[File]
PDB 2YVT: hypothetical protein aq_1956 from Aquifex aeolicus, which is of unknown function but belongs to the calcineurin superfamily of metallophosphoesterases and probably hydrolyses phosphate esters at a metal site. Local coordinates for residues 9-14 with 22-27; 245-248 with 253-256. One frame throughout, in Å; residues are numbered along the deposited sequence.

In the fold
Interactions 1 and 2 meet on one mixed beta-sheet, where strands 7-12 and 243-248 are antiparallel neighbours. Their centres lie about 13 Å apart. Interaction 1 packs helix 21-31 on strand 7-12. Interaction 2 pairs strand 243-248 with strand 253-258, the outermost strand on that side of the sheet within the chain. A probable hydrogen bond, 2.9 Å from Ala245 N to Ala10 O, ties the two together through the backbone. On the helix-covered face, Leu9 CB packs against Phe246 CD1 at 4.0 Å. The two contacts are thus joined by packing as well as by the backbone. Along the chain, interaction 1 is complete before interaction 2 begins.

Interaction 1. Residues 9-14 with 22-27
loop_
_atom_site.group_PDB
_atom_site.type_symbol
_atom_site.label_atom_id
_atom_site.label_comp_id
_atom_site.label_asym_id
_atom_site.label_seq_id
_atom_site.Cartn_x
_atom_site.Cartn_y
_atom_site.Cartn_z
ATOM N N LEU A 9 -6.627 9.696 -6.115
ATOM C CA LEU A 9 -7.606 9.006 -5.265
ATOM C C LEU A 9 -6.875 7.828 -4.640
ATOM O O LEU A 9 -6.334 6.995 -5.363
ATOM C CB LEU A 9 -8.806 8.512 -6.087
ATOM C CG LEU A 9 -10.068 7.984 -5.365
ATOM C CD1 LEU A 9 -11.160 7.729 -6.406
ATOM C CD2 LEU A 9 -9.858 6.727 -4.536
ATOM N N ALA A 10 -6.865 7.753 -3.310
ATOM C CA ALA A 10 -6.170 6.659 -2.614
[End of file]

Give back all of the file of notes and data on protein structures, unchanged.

PDB 2YVT: hypothetical protein aq_1956 from Aquifex aeolicus, which is of unknown function but belongs to the calcineurin superfamily of metallophosphoesterases and probably hydrolyses phosphate esters at a metal site. Local coordinates for residues 9-14 with 22-27; 245-248 with 253-256. One frame throughout, in Å; residues are numbered along the deposited sequence.

In the fold
Interactions 1 and 2 meet on one mixed beta-sheet, where strands 7-12 and 243-248 are antiparallel neighbours. Their centres lie about 13 Å apart. Interaction 1 packs helix 21-31 on strand 7-12. Interaction 2 pairs strand 243-248 with strand 253-258, the outermost strand on that side of the sheet within the chain. A probable hydrogen bond, 2.9 Å from Ala245 N to Ala10 O, ties the two together through the backbone. On the helix-covered face, Leu9 CB packs against Phe246 CD1 at 4.0 Å. The two contacts are thus joined by packing as well as by the backbone. Along the chain, interaction 1 is complete before interaction 2 begins.

Interaction 1. Residues 9-14 with 22-27
loop_
_atom_site.group_PDB
_atom_site.type_symbol
_atom_site.label_atom_id
_atom_site.label_comp_id
_atom_site.label_asym_id
_atom_site.label_seq_id
_atom_site.Cartn_x
_atom_site.Cartn_y
_atom_site.Cartn_z
ATOM N N LEU A 9 -6.627 9.696 -6.115
ATOM C CA LEU A 9 -7.606 9.006 -5.265
ATOM C C LEU A 9 -6.875 7.828 -4.640
ATOM O O LEU A 9 -6.334 6.995 -5.363
ATOM C CB LEU A 9 -8.806 8.512 -6.087
ATOM C CG LEU A 9 -10.068 7.984 -5.365
ATOM C CD1 LEU A 9 -11.160 7.729 -6.406
ATOM C CD2 LEU A 9 -9.858 6.727 -4.536
ATOM N N ALA A 10 -6.865 7.753 -3.310
ATOM C CA ALA A 10 -6.170 6.659 -2.614